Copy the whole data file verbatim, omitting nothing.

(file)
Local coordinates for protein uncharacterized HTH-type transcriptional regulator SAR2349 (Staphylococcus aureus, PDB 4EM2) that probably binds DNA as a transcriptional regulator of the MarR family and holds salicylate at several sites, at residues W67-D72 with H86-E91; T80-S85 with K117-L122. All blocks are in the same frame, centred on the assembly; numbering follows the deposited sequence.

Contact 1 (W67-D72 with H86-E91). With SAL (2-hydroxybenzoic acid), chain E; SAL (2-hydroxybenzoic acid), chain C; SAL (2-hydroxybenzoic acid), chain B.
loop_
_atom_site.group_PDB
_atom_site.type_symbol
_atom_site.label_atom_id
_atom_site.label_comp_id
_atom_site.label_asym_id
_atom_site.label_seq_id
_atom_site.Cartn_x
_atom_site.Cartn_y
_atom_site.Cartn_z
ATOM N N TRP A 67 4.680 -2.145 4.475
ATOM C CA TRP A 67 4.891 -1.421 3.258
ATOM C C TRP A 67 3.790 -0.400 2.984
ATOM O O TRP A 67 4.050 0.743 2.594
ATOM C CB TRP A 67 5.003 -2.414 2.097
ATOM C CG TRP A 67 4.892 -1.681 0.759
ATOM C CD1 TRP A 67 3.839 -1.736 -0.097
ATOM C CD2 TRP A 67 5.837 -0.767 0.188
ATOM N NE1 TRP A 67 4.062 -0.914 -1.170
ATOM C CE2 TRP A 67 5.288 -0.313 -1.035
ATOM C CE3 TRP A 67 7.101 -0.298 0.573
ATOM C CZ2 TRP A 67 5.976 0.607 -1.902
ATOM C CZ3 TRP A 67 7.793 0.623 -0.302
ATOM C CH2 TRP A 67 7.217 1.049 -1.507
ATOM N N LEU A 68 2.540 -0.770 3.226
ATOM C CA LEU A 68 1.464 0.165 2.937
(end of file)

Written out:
Local coordinates for protein uncharacterized HTH-type transcriptional regulator SAR2349 (Staphylococcus aureus, PDB 4EM2) that probably binds DNA as a transcriptional regulator of the MarR family and holds salicylate at several sites, at residues W67-D72 with H86-E91; T80-S85 with K117-L122. All blocks are in the same frame, centred on the assembly; numbering follows the deposited sequence.

Contact 1 (W67-D72 with H86-E91). With SAL (2-hydroxybenzoic acid), chain E; SAL (2-hydroxybenzoic acid), chain C; SAL (2-hydroxybenzoic acid), chain B.
loop_
_atom_site.group_PDB
_atom_site.type_symbol
_atom_site.label_atom_id
_atom_site.label_comp_id
_atom_site.label_asym_id
_atom_site.label_seq_id
_atom_site.Cartn_x
_atom_site.Cartn_y
_atom_site.Cartn_z
ATOM N N TRP A 67 4.680 -2.145 4.475
ATOM C CA TRP A 67 4.891 -1.421 3.258
ATOM C C TRP A 67 3.790 -0.400 2.984
ATOM O O TRP A 67 4.050 0.743 2.594
ATOM C CB TRP A 67 5.003 -2.414 2.097
ATOM C CG TRP A 67 4.892 -1.681 0.759
ATOM C CD1 TRP A 67 3.839 -1.736 -0.097
ATOM C CD2 TRP A 67 5.837 -0.767 0.188
ATOM N NE1 TRP A 67 4.062 -0.914 -1.170
ATOM C CE2 TRP A 67 5.288 -0.313 -1.035
ATOM C CE3 TRP A 67 7.101 -0.298 0.573
ATOM C CZ2 TRP A 67 5.976 0.607 -1.902
ATOM C CZ3 TRP A 67 7.793 0.623 -0.302
ATOM C CH2 TRP A 67 7.217 1.049 -1.507
ATOM N N LEU A 68 2.540 -0.770 3.226
ATOM C CA LEU A 68 1.464 0.165 2.937